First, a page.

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  • Writer's pictureOmar Gutierrez

Hope For the Lost: St. John of God

Sometimes the stories of the lives of the saints teach us that, wherever our kid, our sibling, our friend might be on their faith journey at the moment, we ought never give up on the possibility that he or she will find Jesus. Today’s saint, St. John of God, is just such a story.


Born in Portugal in 1495, his first job was as a bailiff for a lord in Castile, present-day Spain. From there, he cast his lot with the soldiers of fortune crowd, fighting for Spain against the French and then for the Hungarians against the Turks. The life of a soldier being what it is, he fell away from whatever little faith he grew up with and engaged in all sorts of sinful behavior.

 

Eventually, there weren’t enough wars for him to fight in, and he returned to southern Spain to work as a shepherd for a kind woman. He was now forty years old, though, and didn’t have any fortune or any prospects. He started to feel a deep remorse for his past sins, and so he decided that the best thing for him to do was to travel to the Barbary Coast (North Africa) try to help Christians escape from their Muslim slave-owners and, in the process, maybe be martyred. In his mind, it was as a win-win.


But on the way to Ceuta in Barbary, he met a destitute Portuguese family. Feeling this was a sign from God, he traveled with the family and worked for them for free until they could get on their feet. But then the family left the Catholic faith. John was lost again, and when he went to his confessor to pitch his original plan of getting martyred, the priest convinced him that his plans wouldn’t work. Dejected, John returned to Spain.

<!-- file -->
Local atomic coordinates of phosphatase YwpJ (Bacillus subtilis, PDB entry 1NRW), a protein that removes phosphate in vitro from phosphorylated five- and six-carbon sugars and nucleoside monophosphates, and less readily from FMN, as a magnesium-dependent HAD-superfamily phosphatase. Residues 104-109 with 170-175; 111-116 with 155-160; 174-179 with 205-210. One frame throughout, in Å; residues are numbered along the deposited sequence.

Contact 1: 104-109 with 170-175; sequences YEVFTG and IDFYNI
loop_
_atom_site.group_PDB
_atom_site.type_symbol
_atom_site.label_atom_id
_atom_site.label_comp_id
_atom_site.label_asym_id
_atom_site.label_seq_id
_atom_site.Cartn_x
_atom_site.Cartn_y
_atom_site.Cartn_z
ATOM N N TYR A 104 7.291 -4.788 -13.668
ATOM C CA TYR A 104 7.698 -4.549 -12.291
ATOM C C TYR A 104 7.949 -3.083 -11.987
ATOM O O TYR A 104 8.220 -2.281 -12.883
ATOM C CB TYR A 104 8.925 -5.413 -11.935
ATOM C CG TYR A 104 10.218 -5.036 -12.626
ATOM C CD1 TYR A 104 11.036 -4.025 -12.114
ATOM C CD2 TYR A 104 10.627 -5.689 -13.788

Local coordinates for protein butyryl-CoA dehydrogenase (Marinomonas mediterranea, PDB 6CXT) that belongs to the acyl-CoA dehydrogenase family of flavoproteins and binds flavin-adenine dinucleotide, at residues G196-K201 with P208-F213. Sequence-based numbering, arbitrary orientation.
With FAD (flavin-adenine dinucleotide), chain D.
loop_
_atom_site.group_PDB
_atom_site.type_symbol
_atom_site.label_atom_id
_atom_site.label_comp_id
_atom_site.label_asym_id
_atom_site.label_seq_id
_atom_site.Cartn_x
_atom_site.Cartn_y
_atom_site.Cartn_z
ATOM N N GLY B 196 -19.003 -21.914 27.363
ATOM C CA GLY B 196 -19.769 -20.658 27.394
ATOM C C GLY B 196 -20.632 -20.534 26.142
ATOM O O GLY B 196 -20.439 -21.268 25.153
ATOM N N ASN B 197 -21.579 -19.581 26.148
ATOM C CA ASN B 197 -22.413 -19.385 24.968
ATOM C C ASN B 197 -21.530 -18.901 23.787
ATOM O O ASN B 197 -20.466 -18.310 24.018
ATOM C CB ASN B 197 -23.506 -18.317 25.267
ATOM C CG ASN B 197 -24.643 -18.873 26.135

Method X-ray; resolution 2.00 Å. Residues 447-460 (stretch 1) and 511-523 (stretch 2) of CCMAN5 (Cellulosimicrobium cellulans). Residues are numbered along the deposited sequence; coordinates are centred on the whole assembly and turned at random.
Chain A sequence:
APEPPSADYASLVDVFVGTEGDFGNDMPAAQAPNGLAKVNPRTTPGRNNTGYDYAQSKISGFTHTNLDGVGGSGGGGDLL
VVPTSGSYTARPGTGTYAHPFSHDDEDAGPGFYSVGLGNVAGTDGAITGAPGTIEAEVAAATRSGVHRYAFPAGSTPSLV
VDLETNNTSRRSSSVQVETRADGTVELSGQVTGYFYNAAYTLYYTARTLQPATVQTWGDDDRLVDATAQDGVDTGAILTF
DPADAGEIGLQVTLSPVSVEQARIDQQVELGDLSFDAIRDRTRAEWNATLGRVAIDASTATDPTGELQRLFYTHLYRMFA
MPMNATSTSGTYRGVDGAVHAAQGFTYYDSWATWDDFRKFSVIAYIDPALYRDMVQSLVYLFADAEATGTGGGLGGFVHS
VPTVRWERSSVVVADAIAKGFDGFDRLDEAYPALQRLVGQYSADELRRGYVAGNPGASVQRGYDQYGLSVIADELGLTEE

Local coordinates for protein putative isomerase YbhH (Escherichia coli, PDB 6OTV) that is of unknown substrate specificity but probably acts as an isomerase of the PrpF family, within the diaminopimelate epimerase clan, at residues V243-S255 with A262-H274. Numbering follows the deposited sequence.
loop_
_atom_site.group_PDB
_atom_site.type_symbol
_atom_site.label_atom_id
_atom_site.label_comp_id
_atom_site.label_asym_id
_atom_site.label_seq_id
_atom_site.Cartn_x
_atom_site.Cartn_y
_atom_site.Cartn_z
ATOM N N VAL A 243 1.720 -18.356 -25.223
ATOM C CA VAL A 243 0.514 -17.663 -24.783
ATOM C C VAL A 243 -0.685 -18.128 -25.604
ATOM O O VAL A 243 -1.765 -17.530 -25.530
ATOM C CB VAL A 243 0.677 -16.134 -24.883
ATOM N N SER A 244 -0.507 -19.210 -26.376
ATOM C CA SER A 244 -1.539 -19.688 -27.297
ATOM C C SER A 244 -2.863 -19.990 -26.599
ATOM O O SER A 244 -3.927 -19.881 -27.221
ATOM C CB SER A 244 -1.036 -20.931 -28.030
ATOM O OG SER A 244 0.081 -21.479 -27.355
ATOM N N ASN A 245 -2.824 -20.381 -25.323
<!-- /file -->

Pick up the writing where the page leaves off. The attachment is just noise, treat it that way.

The year is now 1538, and the forty-three year old John decided to set up a gift shop selling religious items and books in Granada. His business thrived, but on January 20th, 1539 a preacher came to town by the name of John of Avila. Our John was so taken by the priest’s preaching about the need to repent that he cried for hours, he tore out his hair, he walked about town hitting himself with a stick, he went home and sold his business and wandered about the streets of Granada filthy, sobbing, mad.


Then, some kind soul took our John to a home for the sick and told John of Avila. The future St. John of Avila sought out this wretched creature who had been roaming the streets of Granada and told him to stop the behavior and accept the love and mercy of God by channeling it into the love of others. This changed our John immediately. He stayed in the home until October and then started to work various jobs in order to earn money so as to help care for the sick and the poor.



Eventually, he bought a house where he could house the sick. During the day he would care for the poor within the walls of this makeshift hospital; and during the evening he would walk about begging for food and donations as well as looking for abandoned souls for whom he could care. Eventually, donations came to him. The Archbishop of Granada supported the work. It was a neighboring bishop who dubbed him John of God. Other men, young and old, started to attach themselves to John of God, wanting to emulate his dedicated service to the poor. They came to be known as the Hospitilars, and it was they who witnessed the day when a fire had broken out in the hospital. They told how John had walked through and stood amidst flames as he went back and forth into the hospital to carry out the sick before they were consumed. He was not so much as singed.


Our St. John of God died while on his knees praying on March 8, 1550, at the age of fifty-five. The entire city of Granada came out to pay him their respect.

 

Now, only the last eleven years of his life were properly devoted to the Lord. Forty of those years were spent in dissipation and sin. Almost an entire year was spent in madness and self-loathing. But all of it, every last bit of it, was part of the Lord’s plan to make John a saint and a living symbol of Christ’s loving mercy for the lost.


Never give up on your loved ones. You never know what God has in store for them if they’re open.

 

 

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